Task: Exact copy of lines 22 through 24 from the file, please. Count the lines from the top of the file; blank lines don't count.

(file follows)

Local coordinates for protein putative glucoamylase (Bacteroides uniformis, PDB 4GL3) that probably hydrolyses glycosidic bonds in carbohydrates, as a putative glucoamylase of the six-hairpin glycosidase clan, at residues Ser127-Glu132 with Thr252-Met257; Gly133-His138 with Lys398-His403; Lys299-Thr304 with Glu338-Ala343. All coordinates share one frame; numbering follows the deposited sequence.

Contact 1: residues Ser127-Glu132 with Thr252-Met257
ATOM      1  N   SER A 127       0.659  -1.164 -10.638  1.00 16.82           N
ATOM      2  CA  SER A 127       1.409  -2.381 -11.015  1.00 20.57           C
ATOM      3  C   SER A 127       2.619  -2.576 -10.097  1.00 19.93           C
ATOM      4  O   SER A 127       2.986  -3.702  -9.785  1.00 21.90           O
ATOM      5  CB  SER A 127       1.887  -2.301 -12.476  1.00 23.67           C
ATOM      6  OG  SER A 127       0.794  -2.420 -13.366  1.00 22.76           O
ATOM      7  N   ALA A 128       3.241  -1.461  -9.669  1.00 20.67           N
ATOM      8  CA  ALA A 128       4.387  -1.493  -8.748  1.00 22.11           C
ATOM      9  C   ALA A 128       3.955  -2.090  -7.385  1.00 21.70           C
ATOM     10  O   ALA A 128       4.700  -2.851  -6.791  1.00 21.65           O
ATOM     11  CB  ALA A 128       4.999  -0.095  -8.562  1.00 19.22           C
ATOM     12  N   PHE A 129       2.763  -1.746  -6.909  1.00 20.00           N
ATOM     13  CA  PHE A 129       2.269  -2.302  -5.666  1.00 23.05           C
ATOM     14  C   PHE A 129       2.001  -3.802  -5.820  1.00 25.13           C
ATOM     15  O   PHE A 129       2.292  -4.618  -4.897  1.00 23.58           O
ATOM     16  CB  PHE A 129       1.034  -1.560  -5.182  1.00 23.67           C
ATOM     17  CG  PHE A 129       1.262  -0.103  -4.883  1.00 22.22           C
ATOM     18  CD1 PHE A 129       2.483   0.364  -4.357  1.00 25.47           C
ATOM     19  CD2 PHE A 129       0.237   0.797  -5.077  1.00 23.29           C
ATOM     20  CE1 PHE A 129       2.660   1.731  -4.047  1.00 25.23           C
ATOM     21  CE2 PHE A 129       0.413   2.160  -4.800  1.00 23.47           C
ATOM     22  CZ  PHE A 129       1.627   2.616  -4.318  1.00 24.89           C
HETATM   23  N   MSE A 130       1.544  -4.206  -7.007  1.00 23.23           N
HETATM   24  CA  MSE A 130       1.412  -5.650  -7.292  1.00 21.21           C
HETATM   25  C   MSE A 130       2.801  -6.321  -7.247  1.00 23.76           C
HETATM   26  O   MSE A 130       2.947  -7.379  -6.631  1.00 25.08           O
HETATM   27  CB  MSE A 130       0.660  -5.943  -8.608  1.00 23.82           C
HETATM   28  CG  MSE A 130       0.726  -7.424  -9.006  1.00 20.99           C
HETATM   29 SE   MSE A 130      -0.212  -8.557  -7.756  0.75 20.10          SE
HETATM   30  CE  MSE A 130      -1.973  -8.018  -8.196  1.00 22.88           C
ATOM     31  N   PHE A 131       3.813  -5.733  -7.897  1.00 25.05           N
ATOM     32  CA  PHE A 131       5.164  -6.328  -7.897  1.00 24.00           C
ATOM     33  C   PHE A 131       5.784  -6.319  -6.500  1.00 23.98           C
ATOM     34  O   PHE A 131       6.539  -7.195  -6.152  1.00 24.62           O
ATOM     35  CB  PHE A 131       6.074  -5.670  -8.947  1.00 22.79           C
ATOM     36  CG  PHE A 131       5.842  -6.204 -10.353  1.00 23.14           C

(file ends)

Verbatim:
ATOM     20  CE1 PHE A 129       2.660   1.731  -4.047  1.00 25.23           C
ATOM     21  CE2 PHE A 129       0.413   2.160  -4.800  1.00 23.47           C
ATOM     22  CZ  PHE A 129       1.627   2.616  -4.318  1.00 24.89           C